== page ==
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Recombinant human monoclonal antibody expressed in CHO binding to Influenza A hemagglutinin. CR6261 is a monoclonal antibody that binds to a broad range of the influenza virus. Based upon the conservation of the amino acid sequence on this part of hemagglutinin, CR6261 is predicted to neutralize roughly 50% of all flu viruses.
Influenza A hemagglutinin
IgG1 - lambda
The details of the immunogen for this antibody are not available.
Suitable for use in ELISA, FC, IP, FuncS, IF, Neut, IHC and most other immunological methods.
Predicted N terminal
Approximately 150 kDa
>95.0% as determined by analysis by RP-HPLC.
At -20°C for one year.
Influenza A (H1N1) virus is a subtype of influenza A virus and was the most common cause of human influenza (flu) in 2009. Some strains of H1N1 are endemic in humans and cause a small fraction of all influenza-like illness and a small fraction of all seasonal influenza. H1N1 strains caused a few percent of all human flu infections in 2004–2005Other strains of H1N1 are endemic in pigs (swine influenza) and in birds (avian influenza).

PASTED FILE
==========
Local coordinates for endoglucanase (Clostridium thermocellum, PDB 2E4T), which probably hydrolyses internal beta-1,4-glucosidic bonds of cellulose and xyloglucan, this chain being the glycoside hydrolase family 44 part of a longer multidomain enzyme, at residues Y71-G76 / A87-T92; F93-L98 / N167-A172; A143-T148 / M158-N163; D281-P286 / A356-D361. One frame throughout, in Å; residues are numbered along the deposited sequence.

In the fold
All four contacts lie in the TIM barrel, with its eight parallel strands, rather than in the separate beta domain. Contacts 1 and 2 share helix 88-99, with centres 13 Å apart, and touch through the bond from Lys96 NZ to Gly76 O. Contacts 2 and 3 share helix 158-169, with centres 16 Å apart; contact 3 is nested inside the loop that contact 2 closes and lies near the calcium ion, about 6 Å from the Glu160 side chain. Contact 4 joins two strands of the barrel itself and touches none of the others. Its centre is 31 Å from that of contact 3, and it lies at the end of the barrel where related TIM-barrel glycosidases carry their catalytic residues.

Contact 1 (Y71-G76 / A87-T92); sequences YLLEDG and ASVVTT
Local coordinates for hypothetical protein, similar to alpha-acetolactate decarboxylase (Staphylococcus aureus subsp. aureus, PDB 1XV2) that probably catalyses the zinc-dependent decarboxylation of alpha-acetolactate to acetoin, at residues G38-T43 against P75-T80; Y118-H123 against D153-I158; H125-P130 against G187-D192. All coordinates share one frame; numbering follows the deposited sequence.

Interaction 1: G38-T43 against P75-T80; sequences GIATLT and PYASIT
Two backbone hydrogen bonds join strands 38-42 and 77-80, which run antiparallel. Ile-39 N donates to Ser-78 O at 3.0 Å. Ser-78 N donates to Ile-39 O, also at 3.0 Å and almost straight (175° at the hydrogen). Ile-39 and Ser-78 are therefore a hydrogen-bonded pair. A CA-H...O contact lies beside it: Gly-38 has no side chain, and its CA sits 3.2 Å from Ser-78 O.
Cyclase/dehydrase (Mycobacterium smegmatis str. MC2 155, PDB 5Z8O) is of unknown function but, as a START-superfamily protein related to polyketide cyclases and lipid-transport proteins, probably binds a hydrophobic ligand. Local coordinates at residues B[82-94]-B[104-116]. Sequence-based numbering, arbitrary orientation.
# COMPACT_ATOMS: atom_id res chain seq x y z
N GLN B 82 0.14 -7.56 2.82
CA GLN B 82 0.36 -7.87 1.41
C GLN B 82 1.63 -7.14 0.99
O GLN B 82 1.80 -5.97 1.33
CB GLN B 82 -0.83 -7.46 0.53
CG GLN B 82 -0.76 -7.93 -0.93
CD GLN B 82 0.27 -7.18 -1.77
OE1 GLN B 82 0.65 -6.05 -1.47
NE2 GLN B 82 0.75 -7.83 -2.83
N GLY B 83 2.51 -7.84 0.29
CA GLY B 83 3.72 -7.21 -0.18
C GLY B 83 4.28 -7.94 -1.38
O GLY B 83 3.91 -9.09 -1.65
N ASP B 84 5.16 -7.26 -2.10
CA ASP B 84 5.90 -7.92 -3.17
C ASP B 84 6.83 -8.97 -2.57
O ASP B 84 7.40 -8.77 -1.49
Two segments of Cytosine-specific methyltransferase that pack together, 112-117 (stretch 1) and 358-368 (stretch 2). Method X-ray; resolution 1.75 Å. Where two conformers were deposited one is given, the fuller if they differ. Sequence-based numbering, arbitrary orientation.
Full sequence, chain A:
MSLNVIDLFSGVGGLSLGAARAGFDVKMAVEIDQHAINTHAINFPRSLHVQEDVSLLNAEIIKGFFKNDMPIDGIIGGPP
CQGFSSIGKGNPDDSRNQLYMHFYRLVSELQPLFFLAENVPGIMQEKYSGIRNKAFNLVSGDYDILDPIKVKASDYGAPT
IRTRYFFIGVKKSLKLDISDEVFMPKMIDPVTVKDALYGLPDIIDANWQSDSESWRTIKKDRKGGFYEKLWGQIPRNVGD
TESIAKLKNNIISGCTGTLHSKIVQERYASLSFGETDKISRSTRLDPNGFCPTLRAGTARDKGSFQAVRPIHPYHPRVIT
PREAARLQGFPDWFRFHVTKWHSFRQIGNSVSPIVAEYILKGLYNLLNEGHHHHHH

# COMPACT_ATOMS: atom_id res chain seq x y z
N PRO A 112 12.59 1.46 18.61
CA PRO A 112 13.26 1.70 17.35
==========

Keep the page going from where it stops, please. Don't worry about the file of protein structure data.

Influenza A virus is a major public health threat. Novel influenza virus strains caused by genetic drift and viral recombination emerge periodically to which humans have little or no immunity, resulting in devastating pandemics. Influenza A can exist in a variety of animals; however it is in birds that all subtypes can be found. These subtypes are classified based on the combination of the virus coat glycoproteins hemagglutinin (HA) and neuraminidase (NA) subtypes.
Influenza A Hemagglutinin; Influenza A; H1N1; Group V ((-)ssRNA); Orthomyxoviridae; S-OIV A Hemagglutinin; Swine flu H1